2.7.1    Socio-economic factors
2.7.2    Food insecurity
2.7.3    Poor availability and access to health services and unhealthy environment
2.7.4    Caring capacity
2.7.5    Maternal health
2.7.6    Mother’s education and status
2.7.7    Cultural factors
2.8       Consequences of childhood malnutrition
2.8.1    Childhood mortality
2.8.2    Childhood morbidity
2.8.3    Poor physical, mental development and school performance
2.8.4    Adult life consequences
2.9       Prevalence and number of pre-school (under five years old) children
            stunted, under weight and wasted
2.9.1    Prevalence of stunting
2.9.2    Prevalence of underweight
2.10  Millennium development goals (MDGs) and their relevance for
            reducing prevalence of malnutrition in children
2.10.1  Eradicate extreme poverty and hunger
2.10.2  Achieve universal primary education
2.10.3  Gender equality and the empowerment of women
2.10.4  Reduce child mortality
2.10.5  Combat HIV/AIDS, malaria and other diseases
2.10.6  Ensure environmental sustainability

3.1       Study area
3.2       Survey design
3.3       Sample size and sample size calculation
3.4       Sampling procedure
3.5       Data collection
3.6       Tools for data collection
3.6.1    Questionnaire
3.6.2    Anthropometric measurement Height Weight Arm circumference
3.6.3    Clinical observations
3.6.4    Food consumption pattern assessment
3.6.5    Measure of cognitive performance
3.7       Analysis of data

4.1       Background data of respondents
4.2       Anthropometric status of the respondents
4.3       Food consumption pattern of the respondents
4.4       Cognitive test scores of the respondents

5.1       Background data of the respondents
5.1.1    Mothers’ education levels
5.1.2    Mothers’ occupation and income
5.2       Anthropometric status of the respondents
5.3       Food consumption pattern of the respondents
5.4       Cognitive test scores of the respondents
5.4.1    Nutritional status and cognitive performance of the children studied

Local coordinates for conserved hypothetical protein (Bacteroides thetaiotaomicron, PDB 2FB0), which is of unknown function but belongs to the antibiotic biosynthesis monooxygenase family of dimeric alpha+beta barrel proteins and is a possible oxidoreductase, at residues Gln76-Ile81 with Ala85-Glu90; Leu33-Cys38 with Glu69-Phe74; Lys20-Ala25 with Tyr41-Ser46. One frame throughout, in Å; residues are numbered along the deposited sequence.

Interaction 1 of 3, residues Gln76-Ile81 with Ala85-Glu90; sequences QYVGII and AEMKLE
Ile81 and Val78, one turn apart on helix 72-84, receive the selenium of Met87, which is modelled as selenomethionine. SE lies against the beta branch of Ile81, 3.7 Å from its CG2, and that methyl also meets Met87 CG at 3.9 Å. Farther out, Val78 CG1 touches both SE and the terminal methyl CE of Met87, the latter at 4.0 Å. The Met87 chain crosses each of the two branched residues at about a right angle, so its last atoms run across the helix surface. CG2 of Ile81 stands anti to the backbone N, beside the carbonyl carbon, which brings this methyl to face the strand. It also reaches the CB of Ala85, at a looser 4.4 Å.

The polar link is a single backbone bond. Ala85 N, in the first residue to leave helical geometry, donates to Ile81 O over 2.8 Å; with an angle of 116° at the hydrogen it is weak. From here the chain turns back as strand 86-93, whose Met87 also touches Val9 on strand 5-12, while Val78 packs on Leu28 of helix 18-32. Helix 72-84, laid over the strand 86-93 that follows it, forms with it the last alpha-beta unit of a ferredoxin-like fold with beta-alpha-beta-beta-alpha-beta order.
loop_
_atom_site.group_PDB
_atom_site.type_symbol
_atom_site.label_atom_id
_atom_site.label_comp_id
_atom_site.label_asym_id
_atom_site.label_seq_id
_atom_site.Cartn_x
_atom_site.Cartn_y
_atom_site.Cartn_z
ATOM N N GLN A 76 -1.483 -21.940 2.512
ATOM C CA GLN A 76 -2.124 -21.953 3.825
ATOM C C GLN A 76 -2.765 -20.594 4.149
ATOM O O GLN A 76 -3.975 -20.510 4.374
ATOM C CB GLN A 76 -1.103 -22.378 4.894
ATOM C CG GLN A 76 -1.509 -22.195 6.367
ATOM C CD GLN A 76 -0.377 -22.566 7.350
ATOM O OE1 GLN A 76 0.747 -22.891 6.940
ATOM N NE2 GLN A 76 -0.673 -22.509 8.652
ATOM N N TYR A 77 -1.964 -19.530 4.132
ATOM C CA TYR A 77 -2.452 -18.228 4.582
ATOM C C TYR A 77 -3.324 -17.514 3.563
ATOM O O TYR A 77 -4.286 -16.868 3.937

5.4.2    Relationship between socioeconomic variables on cognitive performance


1.0                                                               INTRODUCTION

1.1        Background to the study
A pre-schooler is a child that falls within the age range of 2–5 years. Preschool children are one of the most vulnerable groups that are at greater risk of malnutrition in the society. It is also during this period, the pre-school age, that most undernutrition in form of Kwashiorkor, Marasmus, anemia and xerophthalmia are common (Ene-Obong, 2001). Thus, Nutrition has a direct impact on their growth and development as well as their nutritional status. Health and nutritional status of children affect the capacity of learn. The higher the level of malnutrition, the lower the overall productivity.

Good nutrition during this period is very important since it is the cornerstone for survival, good health and development for current and succeeding generations (United Nations International Children’s Emergency Fund (UNICEF), 2006). Thus Children require balanced diet that will help them acquire many of the physical and social attributes, and psychological structures for life and learning. Well-nourished children perform better in school, grow into healthy adults, and in turn give their children a better start in life. Steady growth during childhood necessitates a gradual increase in intake of most nutrients (Shrimpton et al., 2001).

Childhood undernutrition has a negative influence on growth and cognitive development. Poorly nourished children have more problems fighting infection. Moderate undernutrition can have lasting effects and compromise cognitive development and school performance. Undernutrition results in decreased activity levels and decreased social interactions. Poor nutritional status and hunger interfere with cognitive function and are associated with lower academic achievement. Children who suffer from poor nutrition during the brain’s most formative years score much lower on tests of vocabulary, reading comprehension, arithmetic, and general knowledge (Brown &